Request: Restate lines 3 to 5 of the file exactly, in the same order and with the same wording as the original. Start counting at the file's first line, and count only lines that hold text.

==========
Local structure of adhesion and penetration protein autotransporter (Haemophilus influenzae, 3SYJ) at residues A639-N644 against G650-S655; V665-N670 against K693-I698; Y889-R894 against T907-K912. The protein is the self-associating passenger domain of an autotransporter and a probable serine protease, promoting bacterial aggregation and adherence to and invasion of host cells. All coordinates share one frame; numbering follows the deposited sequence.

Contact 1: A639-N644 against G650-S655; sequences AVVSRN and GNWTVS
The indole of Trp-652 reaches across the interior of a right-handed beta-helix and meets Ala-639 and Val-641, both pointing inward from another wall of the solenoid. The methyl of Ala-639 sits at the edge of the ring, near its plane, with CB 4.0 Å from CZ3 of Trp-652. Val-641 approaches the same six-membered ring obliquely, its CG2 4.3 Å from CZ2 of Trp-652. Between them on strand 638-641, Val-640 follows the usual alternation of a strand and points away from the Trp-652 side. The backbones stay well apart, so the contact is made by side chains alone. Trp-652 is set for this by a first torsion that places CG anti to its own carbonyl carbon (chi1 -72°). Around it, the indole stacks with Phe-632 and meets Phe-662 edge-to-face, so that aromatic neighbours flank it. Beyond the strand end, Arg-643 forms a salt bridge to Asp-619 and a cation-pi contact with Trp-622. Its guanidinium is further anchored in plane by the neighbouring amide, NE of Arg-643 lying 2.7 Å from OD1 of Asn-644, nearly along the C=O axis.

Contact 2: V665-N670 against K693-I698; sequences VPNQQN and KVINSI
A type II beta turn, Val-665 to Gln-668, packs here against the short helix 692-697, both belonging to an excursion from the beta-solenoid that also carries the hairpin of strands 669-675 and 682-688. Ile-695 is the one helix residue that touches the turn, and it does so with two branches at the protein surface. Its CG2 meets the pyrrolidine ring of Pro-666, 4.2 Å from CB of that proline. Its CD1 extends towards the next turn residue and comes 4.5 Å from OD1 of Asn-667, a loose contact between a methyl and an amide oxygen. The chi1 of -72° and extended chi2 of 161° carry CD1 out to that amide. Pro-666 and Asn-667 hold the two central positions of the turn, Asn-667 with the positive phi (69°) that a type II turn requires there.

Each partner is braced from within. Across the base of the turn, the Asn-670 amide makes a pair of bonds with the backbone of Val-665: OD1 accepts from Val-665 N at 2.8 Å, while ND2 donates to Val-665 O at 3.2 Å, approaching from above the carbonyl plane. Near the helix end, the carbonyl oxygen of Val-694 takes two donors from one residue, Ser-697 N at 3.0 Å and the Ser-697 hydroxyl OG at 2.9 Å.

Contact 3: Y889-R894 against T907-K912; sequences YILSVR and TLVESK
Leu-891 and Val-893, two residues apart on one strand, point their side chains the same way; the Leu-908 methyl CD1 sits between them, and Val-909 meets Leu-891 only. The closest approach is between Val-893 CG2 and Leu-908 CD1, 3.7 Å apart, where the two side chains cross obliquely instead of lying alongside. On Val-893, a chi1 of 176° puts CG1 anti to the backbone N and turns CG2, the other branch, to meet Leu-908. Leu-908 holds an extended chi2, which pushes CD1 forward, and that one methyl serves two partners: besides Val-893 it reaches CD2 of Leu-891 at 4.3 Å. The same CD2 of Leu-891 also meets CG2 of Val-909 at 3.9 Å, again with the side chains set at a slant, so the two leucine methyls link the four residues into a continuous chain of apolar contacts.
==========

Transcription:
The indole of Trp-652 reaches across the interior of a right-handed beta-helix and meets Ala-639 and Val-641, both pointing inward from another wall of the solenoid. The methyl of Ala-639 sits at the edge of the ring, near its plane, with CB 4.0 Å from CZ3 of Trp-652. Val-641 approaches the same six-membered ring obliquely, its CG2 4.3 Å from CZ2 of Trp-652. Between them on strand 638-641, Val-640 follows the usual alternation of a strand and points away from the Trp-652 side. The backbones stay well apart, so the contact is made by side chains alone. Trp-652 is set for this by a first torsion that places CG anti to its own carbonyl carbon (chi1 -72°). Around it, the indole stacks with Phe-632 and meets Phe-662 edge-to-face, so that aromatic neighbours flank it. Beyond the strand end, Arg-643 forms a salt bridge to Asp-619 and a cation-pi contact with Trp-622. Its guanidinium is further anchored in plane by the neighbouring amide, NE of Arg-643 lying 2.7 Å from OD1 of Asn-644, nearly along the C=O axis.

Contact 2: V665-N670 against K693-I698; sequences VPNQQN and KVINSI
A type II beta turn, Val-665 to Gln-668, packs here against the short helix 692-697, both belonging to an excursion from the beta-solenoid that also carries the hairpin of strands 669-675 and 682-688. Ile-695 is the one helix residue that touches the turn, and it does so with two branches at the protein surface. Its CG2 meets the pyrrolidine ring of Pro-666, 4.2 Å from CB of that proline. Its CD1 extends towards the next turn residue and comes 4.5 Å from OD1 of Asn-667, a loose contact between a methyl and an amide oxygen. The chi1 of -72° and extended chi2 of 161° carry CD1 out to that amide. Pro-666 and Asn-667 hold the two central positions of the turn, Asn-667 with the positive phi (69°) that a type II turn requires there.